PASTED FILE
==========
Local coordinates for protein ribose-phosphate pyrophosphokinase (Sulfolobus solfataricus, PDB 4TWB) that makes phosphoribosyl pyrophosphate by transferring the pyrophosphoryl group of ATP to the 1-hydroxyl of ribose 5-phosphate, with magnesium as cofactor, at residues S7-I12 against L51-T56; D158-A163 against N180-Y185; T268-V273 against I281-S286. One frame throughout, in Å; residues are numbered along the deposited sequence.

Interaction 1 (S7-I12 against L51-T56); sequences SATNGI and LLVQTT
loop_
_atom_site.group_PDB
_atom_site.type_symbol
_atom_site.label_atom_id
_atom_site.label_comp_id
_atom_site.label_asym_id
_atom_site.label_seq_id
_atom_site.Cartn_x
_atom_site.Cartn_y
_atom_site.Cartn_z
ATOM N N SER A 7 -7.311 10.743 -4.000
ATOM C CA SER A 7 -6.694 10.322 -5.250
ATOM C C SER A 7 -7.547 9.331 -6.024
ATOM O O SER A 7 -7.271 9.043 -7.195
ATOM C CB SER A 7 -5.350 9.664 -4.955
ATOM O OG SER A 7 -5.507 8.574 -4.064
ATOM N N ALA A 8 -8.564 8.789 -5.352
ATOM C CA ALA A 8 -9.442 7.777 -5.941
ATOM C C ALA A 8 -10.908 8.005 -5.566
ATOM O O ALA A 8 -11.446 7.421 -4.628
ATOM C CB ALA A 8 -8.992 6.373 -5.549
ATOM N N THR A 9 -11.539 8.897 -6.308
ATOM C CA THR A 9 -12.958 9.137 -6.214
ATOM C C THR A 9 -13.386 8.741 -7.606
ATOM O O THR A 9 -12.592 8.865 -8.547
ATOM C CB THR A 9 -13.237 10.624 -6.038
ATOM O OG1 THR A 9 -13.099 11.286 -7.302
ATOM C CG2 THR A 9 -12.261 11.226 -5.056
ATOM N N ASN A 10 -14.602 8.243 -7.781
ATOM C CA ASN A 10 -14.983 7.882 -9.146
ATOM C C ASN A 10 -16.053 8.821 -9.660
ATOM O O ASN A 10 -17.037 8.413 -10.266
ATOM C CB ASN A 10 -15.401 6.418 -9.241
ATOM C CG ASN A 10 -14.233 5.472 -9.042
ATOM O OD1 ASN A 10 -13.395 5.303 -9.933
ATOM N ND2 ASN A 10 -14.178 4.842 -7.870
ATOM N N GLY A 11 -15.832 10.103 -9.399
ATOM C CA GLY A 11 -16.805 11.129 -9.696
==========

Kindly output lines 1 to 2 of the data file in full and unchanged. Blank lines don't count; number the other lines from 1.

Local coordinates for protein ribose-phosphate pyrophosphokinase (Sulfolobus solfataricus, PDB 4TWB) that makes phosphoribosyl pyrophosphate by transferring the pyrophosphoryl group of ATP to the 1-hydroxyl of ribose 5-phosphate, with magnesium as cofactor, at residues S7-I12 against L51-T56; D158-A163 against N180-Y185; T268-V273 against I281-S286. One frame throughout, in Å; residues are numbered along the deposited sequence.

Interaction 1 (S7-I12 against L51-T56); sequences SATNGI and LLVQTT